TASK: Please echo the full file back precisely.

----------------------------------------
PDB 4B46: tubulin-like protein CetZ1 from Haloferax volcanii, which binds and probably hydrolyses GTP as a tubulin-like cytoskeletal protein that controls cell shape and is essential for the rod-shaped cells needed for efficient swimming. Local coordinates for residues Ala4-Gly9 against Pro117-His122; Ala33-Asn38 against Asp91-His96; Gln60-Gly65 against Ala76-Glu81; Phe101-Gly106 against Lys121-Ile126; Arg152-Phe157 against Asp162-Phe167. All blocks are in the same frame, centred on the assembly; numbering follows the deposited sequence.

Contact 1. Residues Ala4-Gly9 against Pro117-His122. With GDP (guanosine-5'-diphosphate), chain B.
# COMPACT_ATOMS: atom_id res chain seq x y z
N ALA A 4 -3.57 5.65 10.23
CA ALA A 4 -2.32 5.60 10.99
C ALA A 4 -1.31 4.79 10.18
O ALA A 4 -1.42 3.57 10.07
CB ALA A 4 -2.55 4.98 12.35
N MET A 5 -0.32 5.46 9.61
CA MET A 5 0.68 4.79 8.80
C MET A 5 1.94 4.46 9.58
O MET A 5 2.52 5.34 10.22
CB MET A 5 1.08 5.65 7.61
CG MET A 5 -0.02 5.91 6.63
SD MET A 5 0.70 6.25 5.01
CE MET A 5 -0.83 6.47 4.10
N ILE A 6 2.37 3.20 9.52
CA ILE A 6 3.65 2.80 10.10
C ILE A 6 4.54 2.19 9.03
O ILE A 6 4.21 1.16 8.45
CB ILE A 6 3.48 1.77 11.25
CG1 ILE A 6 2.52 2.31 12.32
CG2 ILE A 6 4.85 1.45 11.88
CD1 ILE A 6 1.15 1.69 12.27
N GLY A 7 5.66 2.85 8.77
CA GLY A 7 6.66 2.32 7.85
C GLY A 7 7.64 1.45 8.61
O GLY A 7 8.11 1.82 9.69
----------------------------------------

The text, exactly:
PDB 4B46: tubulin-like protein CetZ1 from Haloferax volcanii, which binds and probably hydrolyses GTP as a tubulin-like cytoskeletal protein that controls cell shape and is essential for the rod-shaped cells needed for efficient swimming. Local coordinates for residues Ala4-Gly9 against Pro117-His122; Ala33-Asn38 against Asp91-His96; Gln60-Gly65 against Ala76-Glu81; Phe101-Gly106 against Lys121-Ile126; Arg152-Phe157 against Asp162-Phe167. All blocks are in the same frame, centred on the assembly; numbering follows the deposited sequence.

Contact 1. Residues Ala4-Gly9 against Pro117-His122. With GDP (guanosine-5'-diphosphate), chain B.
# COMPACT_ATOMS: atom_id res chain seq x y z
N ALA A 4 -3.57 5.65 10.23
CA ALA A 4 -2.32 5.60 10.99
C ALA A 4 -1.31 4.79 10.18
O ALA A 4 -1.42 3.57 10.07
CB ALA A 4 -2.55 4.98 12.35
N MET A 5 -0.32 5.46 9.61
CA MET A 5 0.68 4.79 8.80
C MET A 5 1.94 4.46 9.58
O MET A 5 2.52 5.34 10.22
CB MET A 5 1.08 5.65 7.61
CG MET A 5 -0.02 5.91 6.63
SD MET A 5 0.70 6.25 5.01
CE MET A 5 -0.83 6.47 4.10
N ILE A 6 2.37 3.20 9.52
CA ILE A 6 3.65 2.80 10.10
C ILE A 6 4.54 2.19 9.03
O ILE A 6 4.21 1.16 8.45
CB ILE A 6 3.48 1.77 11.25
CG1 ILE A 6 2.52 2.31 12.32
CG2 ILE A 6 4.85 1.45 11.88
CD1 ILE A 6 1.15 1.69 12.27
N GLY A 7 5.66 2.85 8.77
CA GLY A 7 6.66 2.32 7.85
C GLY A 7 7.64 1.45 8.61
O GLY A 7 8.11 1.82 9.69